MeeGo could gain a second life thanks to a group of ex-Nokia (NYSE:NOK) employees who formed a startup--Jolla--that plans to release a MeeGo-based smartphone later this year.
Details on the effort are somewhat scarce--indeed, Jolla does not yet appear to have a website for the company. However, according to a press release, Jolla's LinkedIn company profile and the @JollaMobile Twitter feed, a group of former Nokia employees and MeeGo enthusiasts formed Jolla in 2011 with the plan to release new phones using the MeeGo platform.
"Nokia created something wonderful--the world's best smartphone product," said Jussi Hurmola, Jolla's CEO. "It deserves to be continued, and we will do that together with all the bright and gifted people contributing to the MeeGo success story."
According to its LinkedIn profile, Jolla counts between 50 and 200 employees. Among those is Marc Dillon, who served as the head of Nokia's MeeGo effort.
"Jolla Ltd. will design, develop and sell new MeeGo based smartphones," the company noted in its press release. "Together with international private investors and partners, a new smartphone using this MeeGo based OS will be revealed later this year. Jolla Ltd. has been developing a new smartphone product and the OS since the end of 2011. The OS has evolved from MeeGo OS using Mer Core and Qt with Jolla technology including its own brand new UI."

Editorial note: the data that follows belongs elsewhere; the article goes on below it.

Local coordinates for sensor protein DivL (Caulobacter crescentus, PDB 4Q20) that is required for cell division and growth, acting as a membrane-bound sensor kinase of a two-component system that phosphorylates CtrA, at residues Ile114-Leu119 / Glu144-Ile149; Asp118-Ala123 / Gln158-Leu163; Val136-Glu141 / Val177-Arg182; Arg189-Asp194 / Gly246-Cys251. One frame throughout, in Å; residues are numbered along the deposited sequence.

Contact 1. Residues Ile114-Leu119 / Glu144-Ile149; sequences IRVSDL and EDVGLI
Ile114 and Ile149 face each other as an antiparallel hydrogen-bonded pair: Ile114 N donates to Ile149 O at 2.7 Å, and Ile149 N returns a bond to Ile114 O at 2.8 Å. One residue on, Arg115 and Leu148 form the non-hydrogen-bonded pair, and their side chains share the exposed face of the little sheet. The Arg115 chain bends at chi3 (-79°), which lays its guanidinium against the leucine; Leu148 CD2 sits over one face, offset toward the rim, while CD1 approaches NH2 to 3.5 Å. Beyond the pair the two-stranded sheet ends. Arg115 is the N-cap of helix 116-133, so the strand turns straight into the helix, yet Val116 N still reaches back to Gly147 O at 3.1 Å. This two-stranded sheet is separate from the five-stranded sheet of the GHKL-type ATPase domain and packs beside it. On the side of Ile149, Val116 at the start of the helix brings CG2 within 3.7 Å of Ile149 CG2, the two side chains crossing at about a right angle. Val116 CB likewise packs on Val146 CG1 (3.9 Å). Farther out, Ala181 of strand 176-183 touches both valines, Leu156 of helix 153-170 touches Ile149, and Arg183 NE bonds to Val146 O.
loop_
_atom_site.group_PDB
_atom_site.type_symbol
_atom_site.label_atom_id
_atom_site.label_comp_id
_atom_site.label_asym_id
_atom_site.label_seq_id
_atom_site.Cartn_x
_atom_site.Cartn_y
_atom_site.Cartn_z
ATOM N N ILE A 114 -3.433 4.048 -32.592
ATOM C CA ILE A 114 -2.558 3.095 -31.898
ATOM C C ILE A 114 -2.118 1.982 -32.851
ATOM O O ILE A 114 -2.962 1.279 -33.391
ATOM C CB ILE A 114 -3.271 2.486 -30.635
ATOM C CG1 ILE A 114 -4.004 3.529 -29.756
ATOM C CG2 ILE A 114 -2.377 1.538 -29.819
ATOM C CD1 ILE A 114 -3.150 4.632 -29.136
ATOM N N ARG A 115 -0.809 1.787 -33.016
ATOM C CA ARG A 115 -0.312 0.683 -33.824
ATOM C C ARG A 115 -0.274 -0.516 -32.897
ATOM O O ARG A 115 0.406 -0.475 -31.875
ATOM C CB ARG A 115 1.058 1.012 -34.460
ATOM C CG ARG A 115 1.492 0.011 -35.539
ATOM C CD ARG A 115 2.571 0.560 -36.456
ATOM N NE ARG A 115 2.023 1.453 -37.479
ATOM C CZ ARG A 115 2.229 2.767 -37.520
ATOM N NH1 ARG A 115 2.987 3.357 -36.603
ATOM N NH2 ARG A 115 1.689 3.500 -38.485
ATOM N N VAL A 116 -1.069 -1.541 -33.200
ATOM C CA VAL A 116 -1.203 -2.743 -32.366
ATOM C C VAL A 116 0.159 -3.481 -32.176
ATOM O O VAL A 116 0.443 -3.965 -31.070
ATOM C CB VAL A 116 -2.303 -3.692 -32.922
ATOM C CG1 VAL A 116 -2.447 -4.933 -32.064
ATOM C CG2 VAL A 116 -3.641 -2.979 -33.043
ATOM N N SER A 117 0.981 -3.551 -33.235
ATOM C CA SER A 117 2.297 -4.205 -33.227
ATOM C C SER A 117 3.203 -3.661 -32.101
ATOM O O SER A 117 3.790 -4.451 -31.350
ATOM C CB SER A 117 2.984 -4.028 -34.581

Jolla is Finnish for "a special type of sail boat," which ZDNet's Matthew Miller noted could be a reference to Nokia CEO Stephen Elop's famous "burning platform" memo. In the memo, Elop wrote that Nokia, which at the time planned to use MeeGo as its primary smartphone platform, was standing on a "burning platform" and needed to make a major strategic shift to stay afloat.
MeeGo is the Linux-based software platform formed by the combination of Intel's Moblin and Nokia's Maemo efforts in early 2010. Nokia had planned to shift from Symbian to MeeGo for its high-end smartphone efforts. However, when Nokia's board hired Elop, a former Microsoft executive, in late 2010, Elop promptly changed Nokia's course by dropping MeeGo in favor of Microsoft's Windows Phone platform. The move reportedly angered a large chunk of Nokia's employee base who worked on Symbian and MeeGo.
Nokia did end up releasing one MeeGo product, the N9, which received largely glowing reviews. However, before the N9 went on sale, Elop said that even if the N9 was successful, it would be Nokia's last MeeGo product.
Despite the obvious enthusiasm among Jolla's employees, the company faces a wide range of challenges. The history of the mobile phone market is filled with failed or struggling startups including Neonode, Sierra Wireless and Sendo. Such companies suffered from a wide range of problems, including the cost of patent licenses, difficulty in obtaining support from wireless carriers, and consumer apathy toward nascent application ecosystems.
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